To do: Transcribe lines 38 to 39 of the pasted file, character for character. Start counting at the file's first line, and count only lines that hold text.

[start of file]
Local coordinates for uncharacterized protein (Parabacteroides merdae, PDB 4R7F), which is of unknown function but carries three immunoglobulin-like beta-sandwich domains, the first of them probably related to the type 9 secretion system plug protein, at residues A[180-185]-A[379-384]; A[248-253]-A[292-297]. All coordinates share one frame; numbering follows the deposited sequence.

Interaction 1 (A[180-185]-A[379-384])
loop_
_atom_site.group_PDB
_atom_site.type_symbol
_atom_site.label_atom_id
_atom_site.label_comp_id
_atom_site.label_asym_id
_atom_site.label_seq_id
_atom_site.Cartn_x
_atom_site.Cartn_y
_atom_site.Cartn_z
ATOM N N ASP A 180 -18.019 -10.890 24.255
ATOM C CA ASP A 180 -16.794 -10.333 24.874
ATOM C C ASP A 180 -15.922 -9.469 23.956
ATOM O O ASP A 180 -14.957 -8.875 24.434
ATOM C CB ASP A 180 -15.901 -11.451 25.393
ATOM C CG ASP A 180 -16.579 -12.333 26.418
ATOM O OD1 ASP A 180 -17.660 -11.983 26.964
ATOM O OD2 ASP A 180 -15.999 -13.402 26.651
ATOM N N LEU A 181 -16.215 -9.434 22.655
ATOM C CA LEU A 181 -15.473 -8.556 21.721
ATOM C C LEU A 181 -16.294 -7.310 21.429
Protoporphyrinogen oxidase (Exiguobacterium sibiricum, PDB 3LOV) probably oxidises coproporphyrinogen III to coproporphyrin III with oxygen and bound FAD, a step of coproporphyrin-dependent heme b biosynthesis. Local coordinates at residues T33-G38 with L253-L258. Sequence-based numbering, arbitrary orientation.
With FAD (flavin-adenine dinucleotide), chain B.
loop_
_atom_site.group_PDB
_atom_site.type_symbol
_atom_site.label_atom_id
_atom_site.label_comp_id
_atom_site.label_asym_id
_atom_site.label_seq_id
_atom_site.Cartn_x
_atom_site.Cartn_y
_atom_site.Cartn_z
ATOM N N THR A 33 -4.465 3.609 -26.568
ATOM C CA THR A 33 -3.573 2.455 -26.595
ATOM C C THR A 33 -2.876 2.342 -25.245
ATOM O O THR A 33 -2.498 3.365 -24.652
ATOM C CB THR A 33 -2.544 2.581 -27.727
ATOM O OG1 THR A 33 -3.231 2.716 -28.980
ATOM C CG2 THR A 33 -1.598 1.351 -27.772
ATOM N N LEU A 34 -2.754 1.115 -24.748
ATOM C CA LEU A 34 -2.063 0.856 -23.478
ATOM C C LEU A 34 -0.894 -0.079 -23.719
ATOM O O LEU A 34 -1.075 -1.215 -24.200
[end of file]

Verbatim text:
ATOM C C THR A 33 -2.876 2.342 -25.245
ATOM O O THR A 33 -2.498 3.365 -24.652